I have had an emotional affair. Looking back I believe the reason it started was in dealing with depression. I'm not a very good communicator with my husband and often feel like he is annoyed or upset with me. I had a friend from high school that I felt safe talking to about absolutely anything, partly because there was no investment. I could say anything to him and if he didn't like it, oh well. He wasn't my partner so there was no risk. But it developed into more as I went to him to get the attention/comfort/ etc. I should have sought from my husband. It went too far and we had a "sexting" affair. We never had sex, but there were photos/videos exchanged and we met in person as well.

My problem is this. My husband is an amazing man. He is a leader in the church and a wonderful father. Our issues are all about communication and my inadequacies in everything. We have three young children. I fear upon learning of my affair that he will immediately want a divorce because that's the one reason Christ said it is okay to divorce. I fear he will see it as just the consequence of my action. And I fear my children will suffer greatly.

I'm considering just carrying on as if it didn't happen. Repenting as much as I can and just trying to be the perfect person on the outside that I failed to be on the inside. Isn't it better to go to hell myself than for my kids to suffer through losing a parent and all of that?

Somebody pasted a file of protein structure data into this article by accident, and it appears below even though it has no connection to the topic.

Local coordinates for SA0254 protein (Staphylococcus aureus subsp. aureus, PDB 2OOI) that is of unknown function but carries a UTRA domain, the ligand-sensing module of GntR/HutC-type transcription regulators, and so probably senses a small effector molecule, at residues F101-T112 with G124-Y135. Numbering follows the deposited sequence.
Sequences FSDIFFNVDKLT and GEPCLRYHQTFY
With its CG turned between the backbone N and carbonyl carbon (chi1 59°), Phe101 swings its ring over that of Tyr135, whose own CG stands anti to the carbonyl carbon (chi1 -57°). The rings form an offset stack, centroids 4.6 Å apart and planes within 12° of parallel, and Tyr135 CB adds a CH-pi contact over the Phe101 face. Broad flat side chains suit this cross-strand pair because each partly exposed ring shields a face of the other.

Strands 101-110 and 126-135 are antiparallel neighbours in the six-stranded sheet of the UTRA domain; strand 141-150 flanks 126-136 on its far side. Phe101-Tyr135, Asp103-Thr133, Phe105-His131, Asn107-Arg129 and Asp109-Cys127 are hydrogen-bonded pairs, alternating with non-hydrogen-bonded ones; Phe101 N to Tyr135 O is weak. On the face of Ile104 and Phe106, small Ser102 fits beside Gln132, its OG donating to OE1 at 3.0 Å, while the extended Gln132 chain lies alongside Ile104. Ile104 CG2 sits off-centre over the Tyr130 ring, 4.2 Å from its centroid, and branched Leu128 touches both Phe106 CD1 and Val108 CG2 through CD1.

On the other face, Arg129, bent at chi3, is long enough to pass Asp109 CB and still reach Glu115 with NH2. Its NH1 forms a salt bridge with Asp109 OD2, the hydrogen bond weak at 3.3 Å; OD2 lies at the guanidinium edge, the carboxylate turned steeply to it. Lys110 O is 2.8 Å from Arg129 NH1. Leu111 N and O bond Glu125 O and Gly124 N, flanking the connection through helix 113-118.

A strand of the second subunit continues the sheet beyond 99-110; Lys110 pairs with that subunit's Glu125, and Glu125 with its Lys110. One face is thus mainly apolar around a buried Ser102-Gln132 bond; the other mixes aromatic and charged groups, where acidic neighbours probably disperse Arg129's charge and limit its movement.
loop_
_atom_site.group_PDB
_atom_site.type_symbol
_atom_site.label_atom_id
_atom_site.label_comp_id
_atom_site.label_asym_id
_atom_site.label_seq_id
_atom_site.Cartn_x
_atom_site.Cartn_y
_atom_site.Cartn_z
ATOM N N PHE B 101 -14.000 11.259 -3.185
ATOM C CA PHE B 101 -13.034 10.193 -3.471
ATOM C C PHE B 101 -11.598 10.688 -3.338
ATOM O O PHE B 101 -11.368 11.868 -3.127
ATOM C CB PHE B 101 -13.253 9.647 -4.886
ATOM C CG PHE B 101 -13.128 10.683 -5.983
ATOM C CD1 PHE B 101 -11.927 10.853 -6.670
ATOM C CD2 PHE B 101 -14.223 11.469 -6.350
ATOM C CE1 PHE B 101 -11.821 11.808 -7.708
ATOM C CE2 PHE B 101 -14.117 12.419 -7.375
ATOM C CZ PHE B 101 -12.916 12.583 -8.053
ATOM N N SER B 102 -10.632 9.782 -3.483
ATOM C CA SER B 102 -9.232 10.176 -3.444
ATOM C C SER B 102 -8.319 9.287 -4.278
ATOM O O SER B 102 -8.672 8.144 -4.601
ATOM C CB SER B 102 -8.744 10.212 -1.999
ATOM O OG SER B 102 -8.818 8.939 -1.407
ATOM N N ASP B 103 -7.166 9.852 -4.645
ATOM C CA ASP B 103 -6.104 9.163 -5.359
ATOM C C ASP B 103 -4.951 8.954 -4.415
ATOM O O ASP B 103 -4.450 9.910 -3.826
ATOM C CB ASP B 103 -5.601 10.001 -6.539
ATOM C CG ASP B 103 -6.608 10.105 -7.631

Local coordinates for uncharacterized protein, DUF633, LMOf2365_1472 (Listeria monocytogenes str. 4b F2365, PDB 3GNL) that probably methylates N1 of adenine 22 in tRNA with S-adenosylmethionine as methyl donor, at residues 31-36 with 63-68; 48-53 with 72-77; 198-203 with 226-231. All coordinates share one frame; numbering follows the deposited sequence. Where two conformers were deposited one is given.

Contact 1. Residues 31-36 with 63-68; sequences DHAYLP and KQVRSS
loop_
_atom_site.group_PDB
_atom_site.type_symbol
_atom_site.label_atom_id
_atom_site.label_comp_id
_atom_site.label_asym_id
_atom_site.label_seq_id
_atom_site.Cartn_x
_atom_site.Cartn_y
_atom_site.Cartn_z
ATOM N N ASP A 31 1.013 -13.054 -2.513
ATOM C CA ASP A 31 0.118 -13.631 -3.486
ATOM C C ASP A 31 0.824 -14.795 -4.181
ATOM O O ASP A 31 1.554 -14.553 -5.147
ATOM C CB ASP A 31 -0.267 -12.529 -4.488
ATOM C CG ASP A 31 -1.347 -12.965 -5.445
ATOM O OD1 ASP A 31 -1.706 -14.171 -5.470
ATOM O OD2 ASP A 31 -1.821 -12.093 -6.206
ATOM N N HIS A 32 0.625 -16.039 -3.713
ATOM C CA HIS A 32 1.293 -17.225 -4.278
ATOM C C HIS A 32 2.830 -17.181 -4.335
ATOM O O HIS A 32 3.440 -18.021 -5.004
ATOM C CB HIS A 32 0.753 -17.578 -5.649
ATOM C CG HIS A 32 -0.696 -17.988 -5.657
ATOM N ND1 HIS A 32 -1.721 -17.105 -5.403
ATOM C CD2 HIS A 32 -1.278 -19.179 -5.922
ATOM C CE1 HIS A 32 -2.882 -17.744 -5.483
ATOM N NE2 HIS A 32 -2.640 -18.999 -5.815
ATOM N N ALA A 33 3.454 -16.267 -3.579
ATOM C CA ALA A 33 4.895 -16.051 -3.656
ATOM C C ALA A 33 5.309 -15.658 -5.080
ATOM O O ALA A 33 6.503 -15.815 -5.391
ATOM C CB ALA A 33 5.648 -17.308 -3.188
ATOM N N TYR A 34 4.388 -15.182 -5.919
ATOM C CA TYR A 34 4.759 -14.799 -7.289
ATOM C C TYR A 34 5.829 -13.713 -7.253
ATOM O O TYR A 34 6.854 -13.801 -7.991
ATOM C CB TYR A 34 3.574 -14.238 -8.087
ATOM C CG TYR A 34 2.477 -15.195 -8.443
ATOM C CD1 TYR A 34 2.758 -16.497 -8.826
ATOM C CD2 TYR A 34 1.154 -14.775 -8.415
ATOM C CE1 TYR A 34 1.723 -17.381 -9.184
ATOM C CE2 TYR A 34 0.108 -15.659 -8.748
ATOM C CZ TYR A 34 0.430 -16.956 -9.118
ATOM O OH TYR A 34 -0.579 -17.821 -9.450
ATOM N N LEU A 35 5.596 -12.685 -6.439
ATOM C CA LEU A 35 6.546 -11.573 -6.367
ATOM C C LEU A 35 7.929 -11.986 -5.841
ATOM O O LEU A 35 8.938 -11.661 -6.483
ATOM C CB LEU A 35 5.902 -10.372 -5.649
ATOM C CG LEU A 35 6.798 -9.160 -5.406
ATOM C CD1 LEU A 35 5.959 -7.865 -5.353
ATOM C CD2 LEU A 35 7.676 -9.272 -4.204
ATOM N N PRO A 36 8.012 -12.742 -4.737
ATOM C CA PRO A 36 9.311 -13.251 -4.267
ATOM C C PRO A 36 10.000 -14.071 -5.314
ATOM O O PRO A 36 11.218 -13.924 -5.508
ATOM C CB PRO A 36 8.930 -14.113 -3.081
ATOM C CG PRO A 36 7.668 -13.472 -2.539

Any advice is appreciated. Anyone out there survive something like this? 

Your situation, and the advice you need, is accurately given by Elder Matthew Carter during the Sunday afternoon session of the October 2018 General Conference in a talk entitled Wilt thou be made whole.

https://www.churchofjesuschrist.org/study/general-conference/2018/10/wilt-thou-be-made-whole?lang=eng

As I have counseled with others seeking to repent, I have marveled that people who were living in sin had difficulty making correct decisions. The Holy Ghost would leave them, and they often struggled to make choices that would bring them closer to God. They would wrestle for months or even years, embarrassed or frightened of the consequences of their sins. Often they felt that they could never change or be forgiven. I have often heard them share their fear that if their loved ones knew what they had done, they would stop loving them or leave them. When they followed this line of thinking, they resolved to just keep quiet and delay their repentance. They incorrectly felt that it was better not to repent now so that they would not further hurt those they loved. In their minds it was better to suffer after this life than go through the repentance process now. Brothers and sisters, it is never a good idea to procrastinate your repentance. The adversary often uses fear to prevent us from acting immediately upon our faith in Jesus Christ.